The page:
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What we're planting this May

Red dragon mustard deserves a place in every garden. Photo by Rebecca Cuttler.

Vancouver has had what feels like an unusually mild spring so far. We’ve already enjoyed plenty of summer-like days.

As much as these soaring temperatures are pleasant, I also find them a bit discomforting. Each year seems warmer than the last. Flowers are blooming ahead of schedule.

Our rhododendrons used to blossom in May; this year, they burst open in the last week of April. What does this say about our warming climate? As gardeners, we need to adapt to the challenges of weather anomalies and climate change. 2015 was hot. Will 2016 be even hotter?

Of course, there is no certainty that this summer will be a scorcher. But after last year’s watering restrictions, I’m putting measures into place based on the lessons I learned in 2015.

This year, our irrigation lines have gone in at the very beginning of spring, before a mess of half-grown plants make them difficult to install (a big mistake I made last year). I’ll also be installing terracotta irrigation urns and using mulch. We have a hose with a trigger attachment waiting to use if we face Stage 3 watering restrictions again.

For now, we’re still in the sweet spot of spring, where there’s just the right combination of  warmth and moisture to allow just about anything to grow. May is a month when the garden is coming into fullness. It’s the month when harvests are beginning in earnest.

Tips for May gardening
Keep your soil moist. With our current warm weather, newly planted seeds and seedlings need regular watering. Give them a gentle daily sprinkle with a watering can or handheld hose attachment to keep the surface of the soil moist. Inconsistent watering is often the cause of poor germination, especially when it comes to carrots, a popular crop to plant in May.

Don’t plant too much. Hold back a bit. This is advice I have to give myself continuously.

Your beds might still look a bit sparse in early May, but by mid-June they’ll be bursting with more produce than you can keep up with, and you may end up dumping a lot of lettuce in your compost, or, worse, letting it get overgrown and diseased. It’s well worth it to plant just a small section of your garden each week.

Stay on top of thinning. Pull out those extra seedlings as soon as the plants are a couple of inches tall. It’s painful to do, but so necessary.

One of the biggest mistakes made by beginning gardeners is planting seeds too densely and then failing to thin them out. Crowded plants really don’t grow well. If you want big, healthy carrots, you need to thin them while they’re young.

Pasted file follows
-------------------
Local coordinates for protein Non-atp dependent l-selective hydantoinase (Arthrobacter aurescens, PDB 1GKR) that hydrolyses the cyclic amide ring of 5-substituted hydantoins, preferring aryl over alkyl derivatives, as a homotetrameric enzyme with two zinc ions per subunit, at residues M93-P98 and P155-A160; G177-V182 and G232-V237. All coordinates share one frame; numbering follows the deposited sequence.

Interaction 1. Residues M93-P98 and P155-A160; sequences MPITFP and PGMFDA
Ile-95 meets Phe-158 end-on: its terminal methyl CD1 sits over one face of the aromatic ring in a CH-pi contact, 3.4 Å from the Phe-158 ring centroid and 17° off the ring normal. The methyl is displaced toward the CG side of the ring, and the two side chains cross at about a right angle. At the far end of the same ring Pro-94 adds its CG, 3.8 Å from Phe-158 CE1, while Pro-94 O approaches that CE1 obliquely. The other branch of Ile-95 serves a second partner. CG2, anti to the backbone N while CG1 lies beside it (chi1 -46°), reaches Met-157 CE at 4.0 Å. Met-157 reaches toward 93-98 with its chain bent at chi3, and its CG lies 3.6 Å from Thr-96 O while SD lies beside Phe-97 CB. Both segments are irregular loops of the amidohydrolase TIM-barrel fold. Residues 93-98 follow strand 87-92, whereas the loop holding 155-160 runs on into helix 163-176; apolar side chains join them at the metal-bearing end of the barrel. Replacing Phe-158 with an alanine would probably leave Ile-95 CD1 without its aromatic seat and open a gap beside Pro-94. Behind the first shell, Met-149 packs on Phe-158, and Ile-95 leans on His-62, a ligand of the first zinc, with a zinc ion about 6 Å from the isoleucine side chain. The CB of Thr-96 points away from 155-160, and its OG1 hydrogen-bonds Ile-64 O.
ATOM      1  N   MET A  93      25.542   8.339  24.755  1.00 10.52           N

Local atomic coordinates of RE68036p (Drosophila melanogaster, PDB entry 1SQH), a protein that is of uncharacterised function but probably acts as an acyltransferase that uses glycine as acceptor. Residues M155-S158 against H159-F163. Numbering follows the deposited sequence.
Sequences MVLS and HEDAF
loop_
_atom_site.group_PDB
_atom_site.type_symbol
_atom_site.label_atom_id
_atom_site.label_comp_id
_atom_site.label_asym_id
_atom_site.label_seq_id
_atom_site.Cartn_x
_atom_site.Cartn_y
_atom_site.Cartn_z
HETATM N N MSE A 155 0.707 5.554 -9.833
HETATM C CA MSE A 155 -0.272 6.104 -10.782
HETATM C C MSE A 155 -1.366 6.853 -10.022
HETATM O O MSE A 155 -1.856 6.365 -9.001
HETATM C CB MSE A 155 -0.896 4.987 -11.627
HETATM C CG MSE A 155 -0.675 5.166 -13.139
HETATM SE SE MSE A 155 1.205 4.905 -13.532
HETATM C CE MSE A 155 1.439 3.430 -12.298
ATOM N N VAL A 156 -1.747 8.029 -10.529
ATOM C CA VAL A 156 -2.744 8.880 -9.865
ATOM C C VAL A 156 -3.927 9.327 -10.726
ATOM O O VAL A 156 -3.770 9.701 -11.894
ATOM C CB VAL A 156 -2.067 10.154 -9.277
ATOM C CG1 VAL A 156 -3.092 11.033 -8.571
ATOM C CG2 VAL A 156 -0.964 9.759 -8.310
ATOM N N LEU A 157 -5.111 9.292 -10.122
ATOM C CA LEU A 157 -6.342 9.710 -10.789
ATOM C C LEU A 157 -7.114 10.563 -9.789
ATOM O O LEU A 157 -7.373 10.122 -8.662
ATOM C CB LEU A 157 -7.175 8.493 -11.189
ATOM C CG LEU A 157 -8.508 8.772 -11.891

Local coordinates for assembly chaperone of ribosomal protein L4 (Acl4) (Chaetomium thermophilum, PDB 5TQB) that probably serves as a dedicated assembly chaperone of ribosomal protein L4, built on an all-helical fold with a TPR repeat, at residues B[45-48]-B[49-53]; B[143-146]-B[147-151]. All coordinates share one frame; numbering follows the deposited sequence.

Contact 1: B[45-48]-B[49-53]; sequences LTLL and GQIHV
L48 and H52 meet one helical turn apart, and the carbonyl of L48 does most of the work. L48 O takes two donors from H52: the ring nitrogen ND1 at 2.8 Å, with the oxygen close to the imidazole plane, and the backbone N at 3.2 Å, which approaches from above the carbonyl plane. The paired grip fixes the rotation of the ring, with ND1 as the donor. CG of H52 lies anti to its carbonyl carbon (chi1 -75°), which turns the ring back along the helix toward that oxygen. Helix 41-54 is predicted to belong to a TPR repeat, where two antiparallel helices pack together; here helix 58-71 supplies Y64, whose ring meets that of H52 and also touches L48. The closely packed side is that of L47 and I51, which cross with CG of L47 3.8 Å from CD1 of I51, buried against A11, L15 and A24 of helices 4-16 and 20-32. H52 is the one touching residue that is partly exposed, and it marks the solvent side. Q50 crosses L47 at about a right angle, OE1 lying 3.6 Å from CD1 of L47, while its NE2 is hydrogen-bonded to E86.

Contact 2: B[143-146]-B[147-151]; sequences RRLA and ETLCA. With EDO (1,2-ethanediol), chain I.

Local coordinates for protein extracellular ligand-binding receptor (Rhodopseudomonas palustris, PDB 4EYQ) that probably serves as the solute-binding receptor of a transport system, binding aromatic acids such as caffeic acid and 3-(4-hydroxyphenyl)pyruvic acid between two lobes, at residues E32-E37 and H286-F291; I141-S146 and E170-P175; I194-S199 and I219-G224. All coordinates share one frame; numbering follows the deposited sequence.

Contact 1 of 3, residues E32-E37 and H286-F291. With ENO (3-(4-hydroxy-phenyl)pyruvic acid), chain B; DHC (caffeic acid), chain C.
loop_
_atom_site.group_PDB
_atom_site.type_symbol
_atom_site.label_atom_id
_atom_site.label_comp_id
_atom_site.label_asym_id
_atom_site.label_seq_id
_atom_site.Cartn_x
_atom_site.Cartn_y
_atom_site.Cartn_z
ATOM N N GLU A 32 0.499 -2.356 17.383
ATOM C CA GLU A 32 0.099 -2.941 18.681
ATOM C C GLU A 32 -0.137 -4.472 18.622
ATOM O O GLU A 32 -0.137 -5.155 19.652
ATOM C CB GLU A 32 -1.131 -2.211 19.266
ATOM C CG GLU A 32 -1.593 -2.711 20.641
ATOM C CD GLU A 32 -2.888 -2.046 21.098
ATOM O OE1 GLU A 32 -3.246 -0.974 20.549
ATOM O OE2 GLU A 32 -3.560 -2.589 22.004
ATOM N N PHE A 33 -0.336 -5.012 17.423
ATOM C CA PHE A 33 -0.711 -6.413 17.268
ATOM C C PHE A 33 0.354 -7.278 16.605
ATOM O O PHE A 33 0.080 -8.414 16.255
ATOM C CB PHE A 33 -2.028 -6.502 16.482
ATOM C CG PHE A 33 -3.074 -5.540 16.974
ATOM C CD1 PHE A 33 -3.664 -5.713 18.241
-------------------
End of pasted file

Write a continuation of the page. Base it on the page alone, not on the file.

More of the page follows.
Decide what to do with overwintered plants. The kale and arugula you planted last summer has probably gone to flower by now, and your lettuce, chard and parsley won’t be far behind.

If you have the space, consider leaving these plants alone for a while, as their flowers are a great food source for bees. If space is at a premium, pull them out now to make way for spring plantings.

What we’re planting this May
You can plant just about anything in May, but there are a few classic veggies that deserve a place in any garden. Here are three crops I’m always sure to plant in May.

Lettuce. Lettuce can be challenging in warm weather, but choosing the right variety helps to prevent “bolting” (going to seed). One of my favourites is Olga, a tasty, crisp romaine that holds up in the heat.

Carrots. Carrots are another crop that can be tricky for gardeners. The tiny seeds have difficulty pushing through the surface of crusty or dense soil, making germination a challenge. For the best chances of success, sift your soil before planting using a mesh screen (special tools exist to do this, or you can make your own). Alternatively, sprinkle the surface of your soil with seed-starting medium. Keep the soil evenly moist once planted.

Mustard greens. Mustard greens are some of my favourite things to grow. They look beautiful in the garden and make a spicy addition to salad. Red Dragon mustard is gorgeous, tasty and slower to bolt than some other mustards. I’ll be planting lots of it this May.

Other crops. There’s almost nothing you can’t plant in May. This is a great time to get beet, kale, scallion, spinach and chard seeds into the ground. Sow your cucumber and squash seeds now, and transplant tomato seedlings out into the garden. May is truly a month of abundance.

Rebecca Cuttler is an urban gardening teacher, member of the Vancouver Food Policy Council and gardening contributor. She blogs about urban food gardening at

To ensure germination, keep your carrot seedlings evenly moist. Photo by Rebecca Cuttler.
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